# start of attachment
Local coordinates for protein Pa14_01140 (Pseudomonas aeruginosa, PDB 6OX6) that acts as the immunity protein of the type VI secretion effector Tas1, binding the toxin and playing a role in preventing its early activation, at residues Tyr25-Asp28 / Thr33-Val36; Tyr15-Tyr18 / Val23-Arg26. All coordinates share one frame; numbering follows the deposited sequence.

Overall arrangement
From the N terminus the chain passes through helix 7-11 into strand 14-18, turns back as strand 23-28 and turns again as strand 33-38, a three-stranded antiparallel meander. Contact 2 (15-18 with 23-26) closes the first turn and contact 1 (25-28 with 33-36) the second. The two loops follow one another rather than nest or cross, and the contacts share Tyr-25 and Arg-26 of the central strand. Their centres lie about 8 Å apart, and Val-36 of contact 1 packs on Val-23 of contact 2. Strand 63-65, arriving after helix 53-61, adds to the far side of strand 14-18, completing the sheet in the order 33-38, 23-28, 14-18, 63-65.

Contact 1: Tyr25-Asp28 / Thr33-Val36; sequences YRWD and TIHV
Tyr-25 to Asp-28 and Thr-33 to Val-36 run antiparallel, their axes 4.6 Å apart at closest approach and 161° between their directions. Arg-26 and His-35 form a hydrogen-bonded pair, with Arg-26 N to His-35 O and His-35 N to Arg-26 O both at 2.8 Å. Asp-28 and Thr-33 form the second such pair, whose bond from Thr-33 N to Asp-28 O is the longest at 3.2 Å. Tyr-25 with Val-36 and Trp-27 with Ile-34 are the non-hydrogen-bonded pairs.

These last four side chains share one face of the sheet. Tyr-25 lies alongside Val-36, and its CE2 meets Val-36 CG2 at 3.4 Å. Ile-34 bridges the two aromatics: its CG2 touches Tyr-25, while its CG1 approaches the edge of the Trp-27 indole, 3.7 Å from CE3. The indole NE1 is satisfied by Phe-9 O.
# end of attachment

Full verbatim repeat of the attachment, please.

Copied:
Local coordinates for protein Pa14_01140 (Pseudomonas aeruginosa, PDB 6OX6) that acts as the immunity protein of the type VI secretion effector Tas1, binding the toxin and playing a role in preventing its early activation, at residues Tyr25-Asp28 / Thr33-Val36; Tyr15-Tyr18 / Val23-Arg26. All coordinates share one frame; numbering follows the deposited sequence.

Overall arrangement
From the N terminus the chain passes through helix 7-11 into strand 14-18, turns back as strand 23-28 and turns again as strand 33-38, a three-stranded antiparallel meander. Contact 2 (15-18 with 23-26) closes the first turn and contact 1 (25-28 with 33-36) the second. The two loops follow one another rather than nest or cross, and the contacts share Tyr-25 and Arg-26 of the central strand. Their centres lie about 8 Å apart, and Val-36 of contact 1 packs on Val-23 of contact 2. Strand 63-65, arriving after helix 53-61, adds to the far side of strand 14-18, completing the sheet in the order 33-38, 23-28, 14-18, 63-65.

Contact 1: Tyr25-Asp28 / Thr33-Val36; sequences YRWD and TIHV
Tyr-25 to Asp-28 and Thr-33 to Val-36 run antiparallel, their axes 4.6 Å apart at closest approach and 161° between their directions. Arg-26 and His-35 form a hydrogen-bonded pair, with Arg-26 N to His-35 O and His-35 N to Arg-26 O both at 2.8 Å. Asp-28 and Thr-33 form the second such pair, whose bond from Thr-33 N to Asp-28 O is the longest at 3.2 Å. Tyr-25 with Val-36 and Trp-27 with Ile-34 are the non-hydrogen-bonded pairs.

These last four side chains share one face of the sheet. Tyr-25 lies alongside Val-36, and its CE2 meets Val-36 CG2 at 3.4 Å. Ile-34 bridges the two aromatics: its CG2 touches Tyr-25, while its CG1 approaches the edge of the Trp-27 indole, 3.7 Å from CE3. The indole NE1 is satisfied by Phe-9 O.